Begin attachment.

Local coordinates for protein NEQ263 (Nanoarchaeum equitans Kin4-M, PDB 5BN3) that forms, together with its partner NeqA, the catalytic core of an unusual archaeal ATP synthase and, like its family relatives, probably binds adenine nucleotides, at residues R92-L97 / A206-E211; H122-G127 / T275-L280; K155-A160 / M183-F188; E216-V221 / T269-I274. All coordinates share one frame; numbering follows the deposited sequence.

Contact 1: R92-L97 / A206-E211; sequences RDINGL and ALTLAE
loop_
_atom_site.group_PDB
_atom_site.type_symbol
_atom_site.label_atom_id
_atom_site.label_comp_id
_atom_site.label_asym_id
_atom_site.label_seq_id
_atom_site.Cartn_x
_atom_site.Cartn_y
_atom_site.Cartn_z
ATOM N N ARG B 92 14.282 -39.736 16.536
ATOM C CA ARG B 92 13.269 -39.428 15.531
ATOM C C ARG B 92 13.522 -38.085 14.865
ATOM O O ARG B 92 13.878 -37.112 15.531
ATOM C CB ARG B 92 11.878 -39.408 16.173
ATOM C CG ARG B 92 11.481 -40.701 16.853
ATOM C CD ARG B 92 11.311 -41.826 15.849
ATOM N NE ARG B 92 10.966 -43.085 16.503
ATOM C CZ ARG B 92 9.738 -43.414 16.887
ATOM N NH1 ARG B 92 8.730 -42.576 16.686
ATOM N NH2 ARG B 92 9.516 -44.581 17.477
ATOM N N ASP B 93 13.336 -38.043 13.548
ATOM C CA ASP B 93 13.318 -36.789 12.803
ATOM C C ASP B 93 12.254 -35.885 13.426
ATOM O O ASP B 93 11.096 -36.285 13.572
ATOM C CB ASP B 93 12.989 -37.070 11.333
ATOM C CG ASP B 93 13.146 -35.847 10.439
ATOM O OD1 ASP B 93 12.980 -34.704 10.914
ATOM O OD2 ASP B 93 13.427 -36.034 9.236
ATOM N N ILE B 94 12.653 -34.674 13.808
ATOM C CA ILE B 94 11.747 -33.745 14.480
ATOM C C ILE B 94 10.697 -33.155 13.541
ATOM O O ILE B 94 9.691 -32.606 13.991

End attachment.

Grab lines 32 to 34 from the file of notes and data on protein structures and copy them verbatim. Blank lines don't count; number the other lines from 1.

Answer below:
ATOM N N ILE B 94 12.653 -34.674 13.808
ATOM C CA ILE B 94 11.747 -33.745 14.480
ATOM C C ILE B 94 10.697 -33.155 13.541